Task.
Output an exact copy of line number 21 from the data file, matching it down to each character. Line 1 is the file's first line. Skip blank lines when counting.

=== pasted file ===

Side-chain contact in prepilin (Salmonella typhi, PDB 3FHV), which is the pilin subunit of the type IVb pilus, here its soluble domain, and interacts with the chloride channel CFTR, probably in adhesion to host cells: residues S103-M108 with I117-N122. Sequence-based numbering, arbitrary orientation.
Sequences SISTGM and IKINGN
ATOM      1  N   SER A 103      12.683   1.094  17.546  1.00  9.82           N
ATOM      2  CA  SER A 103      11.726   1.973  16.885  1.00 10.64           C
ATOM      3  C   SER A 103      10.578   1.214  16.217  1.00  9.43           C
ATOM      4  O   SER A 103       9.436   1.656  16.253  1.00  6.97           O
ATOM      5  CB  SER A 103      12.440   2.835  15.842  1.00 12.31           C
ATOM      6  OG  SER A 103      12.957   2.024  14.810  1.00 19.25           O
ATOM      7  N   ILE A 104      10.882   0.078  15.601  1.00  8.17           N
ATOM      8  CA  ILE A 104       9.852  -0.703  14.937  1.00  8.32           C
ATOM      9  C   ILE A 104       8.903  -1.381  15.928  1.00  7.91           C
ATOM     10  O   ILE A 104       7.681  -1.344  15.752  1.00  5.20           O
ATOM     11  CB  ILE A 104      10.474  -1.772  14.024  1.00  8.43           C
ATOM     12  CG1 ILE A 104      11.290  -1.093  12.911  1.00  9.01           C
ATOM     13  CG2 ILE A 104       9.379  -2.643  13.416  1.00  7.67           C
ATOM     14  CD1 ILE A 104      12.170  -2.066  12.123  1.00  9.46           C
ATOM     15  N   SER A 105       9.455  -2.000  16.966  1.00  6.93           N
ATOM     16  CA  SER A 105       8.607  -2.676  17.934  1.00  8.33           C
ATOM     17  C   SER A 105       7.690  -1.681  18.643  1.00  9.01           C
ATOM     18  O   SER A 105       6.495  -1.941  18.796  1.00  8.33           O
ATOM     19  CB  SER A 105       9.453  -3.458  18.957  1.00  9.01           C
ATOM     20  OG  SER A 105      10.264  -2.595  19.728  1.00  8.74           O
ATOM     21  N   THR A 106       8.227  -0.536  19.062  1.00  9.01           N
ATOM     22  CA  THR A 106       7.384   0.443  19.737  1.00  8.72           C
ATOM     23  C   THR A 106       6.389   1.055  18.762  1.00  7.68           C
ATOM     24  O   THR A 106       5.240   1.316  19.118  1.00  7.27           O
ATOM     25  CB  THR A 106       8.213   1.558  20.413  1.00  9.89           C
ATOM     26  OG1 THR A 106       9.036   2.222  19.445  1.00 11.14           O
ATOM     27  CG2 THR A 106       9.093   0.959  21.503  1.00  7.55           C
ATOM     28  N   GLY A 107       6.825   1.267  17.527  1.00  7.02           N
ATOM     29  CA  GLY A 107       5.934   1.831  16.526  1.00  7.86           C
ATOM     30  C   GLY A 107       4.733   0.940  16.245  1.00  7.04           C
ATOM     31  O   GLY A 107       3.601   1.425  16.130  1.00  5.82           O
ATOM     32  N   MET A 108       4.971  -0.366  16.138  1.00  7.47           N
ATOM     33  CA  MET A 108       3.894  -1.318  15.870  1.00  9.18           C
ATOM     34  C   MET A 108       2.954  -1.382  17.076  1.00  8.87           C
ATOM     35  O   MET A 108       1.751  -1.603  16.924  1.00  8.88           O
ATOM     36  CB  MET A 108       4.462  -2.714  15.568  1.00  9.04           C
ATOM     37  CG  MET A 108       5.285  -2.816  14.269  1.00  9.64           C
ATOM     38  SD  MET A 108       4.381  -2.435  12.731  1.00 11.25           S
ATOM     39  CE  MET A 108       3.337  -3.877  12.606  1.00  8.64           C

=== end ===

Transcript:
ATOM     19  CB  SER A 105       9.453  -3.458  18.957  1.00  9.01           C